The importance of defibrillators in public places was highlighted when a man’s heart was restarted after he collapsed in Haverfordwest last Friday – the first time the town centre’s machine has been used.

An 80-year-old man suffered a suspected heart attack and stopped breathing outside the Cwm Deri Vineyard shop but thanks to Riverside Shopping Centre worker Mike Davies’ first aid training – and a well placed defibrillator – he made it to hospital alive.

Haverfordwest has a defibrillator, located at Wimpey, provided by the Welsh Assembly, in conjunction with Health Commission Wales and the Welsh Ambulance Service in 2006.

Mike, along with other shop workers were trained in the use of the electric shock machines, often vital to restarting someone’s heart, by the Welsh Ambulance Service.

Time is of the essence for heart attack victims.

Early treatment, like that provided by Mike, who was helped by a retired nurse who was nearby, can mean the difference between life and death.

Community resuscitation manager at the British Heart Foundation, Claire O’Neill said: “Having defibrillators to hand where people are likely to collapse or where large crowds gather is crucial. Many more people can be resuscitated successfully if defibrillation is given within around four minutes of someone collapsing.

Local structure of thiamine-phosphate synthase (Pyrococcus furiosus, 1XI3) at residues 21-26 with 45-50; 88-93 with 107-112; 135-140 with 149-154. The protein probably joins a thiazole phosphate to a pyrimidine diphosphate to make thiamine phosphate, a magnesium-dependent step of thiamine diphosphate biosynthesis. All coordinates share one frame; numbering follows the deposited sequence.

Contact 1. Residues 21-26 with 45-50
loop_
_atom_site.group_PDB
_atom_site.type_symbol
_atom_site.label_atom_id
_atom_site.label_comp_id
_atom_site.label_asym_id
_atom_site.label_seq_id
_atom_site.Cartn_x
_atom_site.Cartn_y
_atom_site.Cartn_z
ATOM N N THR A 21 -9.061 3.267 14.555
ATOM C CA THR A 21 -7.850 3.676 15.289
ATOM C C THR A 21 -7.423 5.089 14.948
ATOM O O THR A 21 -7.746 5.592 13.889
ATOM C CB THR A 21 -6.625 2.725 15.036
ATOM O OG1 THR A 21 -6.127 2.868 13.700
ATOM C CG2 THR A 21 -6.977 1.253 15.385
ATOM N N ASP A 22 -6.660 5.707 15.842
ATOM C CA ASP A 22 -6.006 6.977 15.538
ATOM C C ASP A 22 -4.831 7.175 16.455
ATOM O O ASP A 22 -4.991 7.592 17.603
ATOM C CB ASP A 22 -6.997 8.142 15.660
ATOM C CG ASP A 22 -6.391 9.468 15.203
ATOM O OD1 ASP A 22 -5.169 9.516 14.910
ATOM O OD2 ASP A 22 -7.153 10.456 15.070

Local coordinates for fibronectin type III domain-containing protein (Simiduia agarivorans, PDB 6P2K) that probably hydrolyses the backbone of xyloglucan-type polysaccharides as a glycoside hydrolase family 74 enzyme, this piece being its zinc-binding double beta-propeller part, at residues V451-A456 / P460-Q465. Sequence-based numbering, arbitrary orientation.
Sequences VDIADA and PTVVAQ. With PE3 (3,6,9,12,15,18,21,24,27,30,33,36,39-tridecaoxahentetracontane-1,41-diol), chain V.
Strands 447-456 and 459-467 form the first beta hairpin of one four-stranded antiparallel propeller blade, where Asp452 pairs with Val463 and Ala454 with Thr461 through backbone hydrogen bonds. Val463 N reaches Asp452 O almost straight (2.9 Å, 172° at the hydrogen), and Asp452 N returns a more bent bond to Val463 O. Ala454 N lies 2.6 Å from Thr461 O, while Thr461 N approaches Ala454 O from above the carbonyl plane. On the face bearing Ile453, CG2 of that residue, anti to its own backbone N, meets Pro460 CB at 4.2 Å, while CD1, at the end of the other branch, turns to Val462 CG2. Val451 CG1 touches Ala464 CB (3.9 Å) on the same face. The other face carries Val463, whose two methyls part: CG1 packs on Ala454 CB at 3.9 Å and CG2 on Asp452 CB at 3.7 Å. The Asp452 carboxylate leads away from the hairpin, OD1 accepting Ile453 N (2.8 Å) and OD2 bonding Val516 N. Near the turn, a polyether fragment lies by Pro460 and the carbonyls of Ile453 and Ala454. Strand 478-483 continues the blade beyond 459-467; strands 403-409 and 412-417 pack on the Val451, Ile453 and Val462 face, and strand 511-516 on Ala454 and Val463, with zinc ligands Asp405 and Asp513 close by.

“We pioneered the placement of defibrillators in the community and training local people how to use them and we know our efforts have already saved hundreds of lives.”

Mike said the retired nurse began CPR in the vital first minutes while he ran for the defibrillator, which gives you step-by-step instructions and logs vital data which can be used by ambulance and hospital staff.

“Hopefully it will be the last time I’ll use it,” said Mike, who went back to work as usual after the incident.

“It was a case of just do it. It was surreal, yes, but it had to be done. It did take a bit of time to sink in. I put the machine on and let the machine do it. The adrenaline was pumping and you do what you can.”

A Welsh Ambulance Service spokesman added: “Public access defibrillator sites are about giving someone that greater chance of survival if they are faced with a cardiac arrest.

“It is important members of the public understand that they can make a difference by learning these important but simple skills because the best chance of someone surviving a cardiac arrest is to get a defibrillator to them in the first few minutes.”

Riverside Shopping Centre manager Roland Keevil praised Mike’s quick thinking.

“We are very proud of him and delighted that he was able to offer his assistance.”